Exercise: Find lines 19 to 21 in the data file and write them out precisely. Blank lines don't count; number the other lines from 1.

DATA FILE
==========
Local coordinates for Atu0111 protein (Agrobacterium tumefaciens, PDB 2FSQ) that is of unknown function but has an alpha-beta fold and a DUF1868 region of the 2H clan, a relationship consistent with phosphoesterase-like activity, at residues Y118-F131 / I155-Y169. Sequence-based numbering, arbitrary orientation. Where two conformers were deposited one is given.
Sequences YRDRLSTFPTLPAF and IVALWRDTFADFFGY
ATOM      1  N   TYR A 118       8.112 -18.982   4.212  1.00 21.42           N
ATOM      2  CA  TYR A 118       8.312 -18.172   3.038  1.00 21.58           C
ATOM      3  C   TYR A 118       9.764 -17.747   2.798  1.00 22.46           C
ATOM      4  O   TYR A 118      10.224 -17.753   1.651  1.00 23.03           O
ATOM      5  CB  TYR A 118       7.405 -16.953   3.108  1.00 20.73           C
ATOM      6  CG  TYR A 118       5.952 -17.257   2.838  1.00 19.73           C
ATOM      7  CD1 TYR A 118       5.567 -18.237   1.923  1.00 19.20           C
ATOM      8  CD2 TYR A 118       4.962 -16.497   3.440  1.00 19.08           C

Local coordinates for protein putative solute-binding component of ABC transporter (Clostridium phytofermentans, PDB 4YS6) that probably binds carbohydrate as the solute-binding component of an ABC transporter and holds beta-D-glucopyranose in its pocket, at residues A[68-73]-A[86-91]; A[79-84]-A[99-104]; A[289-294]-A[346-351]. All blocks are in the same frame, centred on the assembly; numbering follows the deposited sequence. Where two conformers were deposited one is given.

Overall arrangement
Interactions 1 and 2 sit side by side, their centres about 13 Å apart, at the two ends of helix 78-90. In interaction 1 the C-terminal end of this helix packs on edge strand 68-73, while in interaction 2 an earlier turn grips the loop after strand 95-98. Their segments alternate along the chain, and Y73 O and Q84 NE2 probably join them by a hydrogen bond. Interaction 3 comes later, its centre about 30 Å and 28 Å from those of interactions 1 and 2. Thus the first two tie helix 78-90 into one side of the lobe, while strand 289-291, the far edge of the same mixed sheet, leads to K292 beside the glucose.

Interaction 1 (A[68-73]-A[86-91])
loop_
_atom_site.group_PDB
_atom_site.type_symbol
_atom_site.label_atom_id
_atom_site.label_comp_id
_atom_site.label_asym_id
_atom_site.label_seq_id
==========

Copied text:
_atom_site.label_comp_id
_atom_site.label_asym_id
_atom_site.label_seq_id